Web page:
Budgeting for physical security has become even more difficult in 2023 as recession fears loom.
One of the biggest challenges in ensuring effective security is obtaining the necessary funds. For many companies, physical security continues to remain an expense, despite modern AI-enabled video analytics solutions adding value to business operations. For security officers, convincing their company heads of further investment is often a difficult task.
The situation becomes more complicated in the current global economic landscape, which expects slowdowns and recessions to hurt businesses in the short term. In late 2022, the World Bank stated that it expects global growth to slow significantly in 2023 as more countries fall into recession. Other reports
suggest that corporate earnings growth is expected to slow in the year ahead in many countries as higher inflation and rising interest rates take an even more significant toll, and companies brace for the likelihood of a global economic downturn.
The threat of the pandemic has also not eased completely, raising concerns, especially at public spaces like airports and border entry points. Asmag.com recently spoke to some key industry experts to understand their take on this subject and offer suggestions on security budgeting for end customers.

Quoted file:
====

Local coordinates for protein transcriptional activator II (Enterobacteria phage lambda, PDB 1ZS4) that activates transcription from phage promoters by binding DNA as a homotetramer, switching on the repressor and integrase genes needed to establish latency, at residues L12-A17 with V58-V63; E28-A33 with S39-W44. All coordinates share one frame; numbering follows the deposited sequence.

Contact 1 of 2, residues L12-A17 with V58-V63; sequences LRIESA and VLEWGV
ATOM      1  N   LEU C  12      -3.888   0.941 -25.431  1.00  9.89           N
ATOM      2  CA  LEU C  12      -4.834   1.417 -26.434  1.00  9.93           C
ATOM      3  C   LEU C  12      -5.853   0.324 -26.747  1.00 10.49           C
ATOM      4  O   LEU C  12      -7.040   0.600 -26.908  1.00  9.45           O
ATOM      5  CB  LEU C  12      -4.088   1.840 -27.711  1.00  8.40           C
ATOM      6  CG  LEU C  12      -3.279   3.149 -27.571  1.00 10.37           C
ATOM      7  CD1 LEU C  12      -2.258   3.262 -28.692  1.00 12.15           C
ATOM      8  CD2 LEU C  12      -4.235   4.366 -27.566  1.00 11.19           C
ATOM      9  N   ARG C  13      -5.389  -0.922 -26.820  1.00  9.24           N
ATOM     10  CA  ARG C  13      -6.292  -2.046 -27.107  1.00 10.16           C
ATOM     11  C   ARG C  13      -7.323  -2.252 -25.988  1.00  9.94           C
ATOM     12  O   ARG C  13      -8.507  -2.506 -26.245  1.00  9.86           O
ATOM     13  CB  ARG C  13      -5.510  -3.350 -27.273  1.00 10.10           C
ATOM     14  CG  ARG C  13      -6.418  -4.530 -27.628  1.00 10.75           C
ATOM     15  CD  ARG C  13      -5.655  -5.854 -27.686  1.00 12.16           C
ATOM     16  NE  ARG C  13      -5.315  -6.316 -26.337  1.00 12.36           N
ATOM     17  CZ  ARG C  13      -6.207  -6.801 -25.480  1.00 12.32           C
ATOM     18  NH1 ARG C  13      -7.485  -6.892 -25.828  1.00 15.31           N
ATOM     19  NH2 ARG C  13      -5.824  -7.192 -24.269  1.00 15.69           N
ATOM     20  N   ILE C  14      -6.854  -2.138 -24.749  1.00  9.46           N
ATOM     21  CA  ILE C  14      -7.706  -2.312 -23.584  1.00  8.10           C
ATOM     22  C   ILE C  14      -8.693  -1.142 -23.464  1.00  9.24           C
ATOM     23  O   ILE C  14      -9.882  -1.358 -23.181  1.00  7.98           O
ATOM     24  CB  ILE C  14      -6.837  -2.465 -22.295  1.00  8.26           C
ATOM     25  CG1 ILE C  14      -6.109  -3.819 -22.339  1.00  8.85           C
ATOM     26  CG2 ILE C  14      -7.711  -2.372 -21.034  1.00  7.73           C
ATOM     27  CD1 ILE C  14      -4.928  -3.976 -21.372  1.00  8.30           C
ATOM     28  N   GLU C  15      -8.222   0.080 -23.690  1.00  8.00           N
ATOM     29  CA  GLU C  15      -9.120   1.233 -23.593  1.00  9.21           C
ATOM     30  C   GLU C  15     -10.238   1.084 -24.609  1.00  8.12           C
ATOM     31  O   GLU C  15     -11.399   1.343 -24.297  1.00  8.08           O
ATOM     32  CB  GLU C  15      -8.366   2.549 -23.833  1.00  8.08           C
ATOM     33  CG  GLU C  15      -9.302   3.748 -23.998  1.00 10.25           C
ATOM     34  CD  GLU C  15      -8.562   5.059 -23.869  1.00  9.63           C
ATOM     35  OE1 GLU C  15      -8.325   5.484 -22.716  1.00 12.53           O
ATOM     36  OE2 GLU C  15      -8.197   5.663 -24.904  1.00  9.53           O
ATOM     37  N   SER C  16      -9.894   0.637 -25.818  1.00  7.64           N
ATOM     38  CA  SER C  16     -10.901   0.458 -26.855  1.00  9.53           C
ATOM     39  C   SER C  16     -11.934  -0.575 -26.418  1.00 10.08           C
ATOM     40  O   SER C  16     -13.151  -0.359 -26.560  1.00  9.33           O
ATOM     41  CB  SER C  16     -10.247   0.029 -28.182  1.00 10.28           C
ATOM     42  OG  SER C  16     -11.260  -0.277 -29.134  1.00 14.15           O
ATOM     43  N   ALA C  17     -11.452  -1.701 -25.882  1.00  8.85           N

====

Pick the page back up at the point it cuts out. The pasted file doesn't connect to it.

Predicting in an unpredictable world
Making a security budget has always been about understanding the risks an organization faces and what’s needed to mitigate them to an acceptable level cost-effectively. Glenn Adair, A&E Development Manager at i-PRO Americas, pointed out that the last few years have shown us that it’s increasingly difficult to predict what the risks will be and how to fight them.
“Factoring in flexibility, specifically, the ease of expanding or adapting a system is important,” Adair said. “Investing in technology that is open and portable rather than relying on proprietary systems helps you avoid paying for something just because it’s too expensive to abandon.”
Flexibility is the key factor here. Any investments that lock the customer into a particular ecosystem increase the risk, which is best avoided in today’s scenario.
3 decisive factors in security budgets of 2023
David Chauvin, Director of Professional Services at Genetec, explained that there are three primary factors at play in today’s climate. They offer a combination of issues related to technology and staff for the end customers to consider.
Benefits beyond security
As technology around security systems becomes more integrated, it’s important to properly understand how this investment can help solve additional business problems. This can overcome the conventional thought process that pits security as an expense.
“Therefore, future security budgets should not only account for the upkeep and maintenance of the initial infrastructure but also be used to better understand what is possible with the current systems in place and take a more holistic view of operational deficiencies that could be solved with what is currently in place,” Chauvin said.